Although you can't control all the challenges you might encounter as you move toward and through retirement, having a well-thought-out plan can help you be better prepared. That's especially true when it comes to two of the biggest risks to a confident and successful financial future: market volatility and taxation.
You've probably heard a lot about volatility lately, as the market reacts to the latest news about interest rates, trade wars and the possibility of an economic slowdown. If those up-and-down movements make you nervous, it may mean your diversified portfolio isn't set to a mix that fits with your risk tolerance, and it's time to talk to your financial professional about making some adjustments.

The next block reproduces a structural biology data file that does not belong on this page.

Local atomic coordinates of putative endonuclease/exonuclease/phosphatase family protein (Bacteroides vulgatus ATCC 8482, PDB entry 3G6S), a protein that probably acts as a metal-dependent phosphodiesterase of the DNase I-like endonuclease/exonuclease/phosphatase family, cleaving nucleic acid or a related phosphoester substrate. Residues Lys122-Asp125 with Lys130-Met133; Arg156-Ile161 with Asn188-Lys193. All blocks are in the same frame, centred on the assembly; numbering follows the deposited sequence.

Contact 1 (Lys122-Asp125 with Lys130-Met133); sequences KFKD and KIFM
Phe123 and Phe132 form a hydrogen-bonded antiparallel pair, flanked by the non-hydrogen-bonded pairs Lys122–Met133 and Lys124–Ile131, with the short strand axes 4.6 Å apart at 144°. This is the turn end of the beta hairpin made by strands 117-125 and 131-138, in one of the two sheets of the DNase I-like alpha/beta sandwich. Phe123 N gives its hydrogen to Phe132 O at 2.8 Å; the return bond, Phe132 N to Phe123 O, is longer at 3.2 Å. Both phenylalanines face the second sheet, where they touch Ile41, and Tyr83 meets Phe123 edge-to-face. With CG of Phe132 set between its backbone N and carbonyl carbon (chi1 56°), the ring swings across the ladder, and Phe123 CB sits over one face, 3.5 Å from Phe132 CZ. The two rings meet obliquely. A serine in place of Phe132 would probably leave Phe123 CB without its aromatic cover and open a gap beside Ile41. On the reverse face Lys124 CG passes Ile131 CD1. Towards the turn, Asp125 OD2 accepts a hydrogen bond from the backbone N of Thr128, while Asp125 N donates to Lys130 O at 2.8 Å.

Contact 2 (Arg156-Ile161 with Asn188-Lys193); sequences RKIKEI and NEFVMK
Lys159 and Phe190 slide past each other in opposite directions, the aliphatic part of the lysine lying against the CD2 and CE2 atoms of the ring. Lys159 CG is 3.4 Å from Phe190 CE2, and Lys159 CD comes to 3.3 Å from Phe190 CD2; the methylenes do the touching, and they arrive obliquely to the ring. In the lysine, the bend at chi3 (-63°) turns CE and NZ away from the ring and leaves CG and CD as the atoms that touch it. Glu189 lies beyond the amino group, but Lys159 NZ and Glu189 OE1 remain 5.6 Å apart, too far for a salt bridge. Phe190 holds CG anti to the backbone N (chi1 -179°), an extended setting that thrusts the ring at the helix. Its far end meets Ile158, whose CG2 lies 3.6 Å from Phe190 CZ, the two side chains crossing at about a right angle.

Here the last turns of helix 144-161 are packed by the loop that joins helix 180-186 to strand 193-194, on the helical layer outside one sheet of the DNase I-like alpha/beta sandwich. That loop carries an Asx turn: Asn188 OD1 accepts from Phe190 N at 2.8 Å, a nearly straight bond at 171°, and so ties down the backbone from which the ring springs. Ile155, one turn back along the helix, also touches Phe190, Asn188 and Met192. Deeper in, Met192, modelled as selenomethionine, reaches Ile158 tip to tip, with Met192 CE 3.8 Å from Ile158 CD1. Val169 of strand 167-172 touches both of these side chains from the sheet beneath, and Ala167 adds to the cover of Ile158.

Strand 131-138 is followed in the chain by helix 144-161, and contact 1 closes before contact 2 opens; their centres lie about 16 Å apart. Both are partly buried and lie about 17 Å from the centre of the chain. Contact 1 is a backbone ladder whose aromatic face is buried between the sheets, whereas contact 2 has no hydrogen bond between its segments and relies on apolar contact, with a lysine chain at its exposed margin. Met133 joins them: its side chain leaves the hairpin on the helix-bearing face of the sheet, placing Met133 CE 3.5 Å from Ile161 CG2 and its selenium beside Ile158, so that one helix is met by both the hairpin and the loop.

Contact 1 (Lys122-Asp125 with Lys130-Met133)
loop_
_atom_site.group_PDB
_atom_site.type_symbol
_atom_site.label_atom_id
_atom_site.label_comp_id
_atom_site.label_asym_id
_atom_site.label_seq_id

While you're at it, you should get the ball rolling on a plan to control taxes, which aren't getting as much attention in the news right now but could be an even bigger threat to your income in retirement. Given the tax environment we're in right now, and the potential tax environment we could see in the near future, it's important to truly diversify your portfolio so that you don't own too many assets that are taxed in the same way or are taxed at the same time.
How to divide up your assets
To do that, it helps to picture three buckets holding your investments.
- There's the "taxed-now" bucket, which can include earnings, wages, non-qualified brokerage accounts, checking and savings accounts, investments that earn interest and dividends, and capital gains.
- There's the "taxed-later" bucket, which is made up of 401(k)s, traditional IRAs and other tax-deferred retirement accounts, but also real estate and maybe some hard assets or collectibles.
- And there's "the taxed-rarely-or-never" bucket, which includes Roth IRAs and Roth 401(k)s, health savings accounts (HSAs), municipal bonds and certain types of life insurance.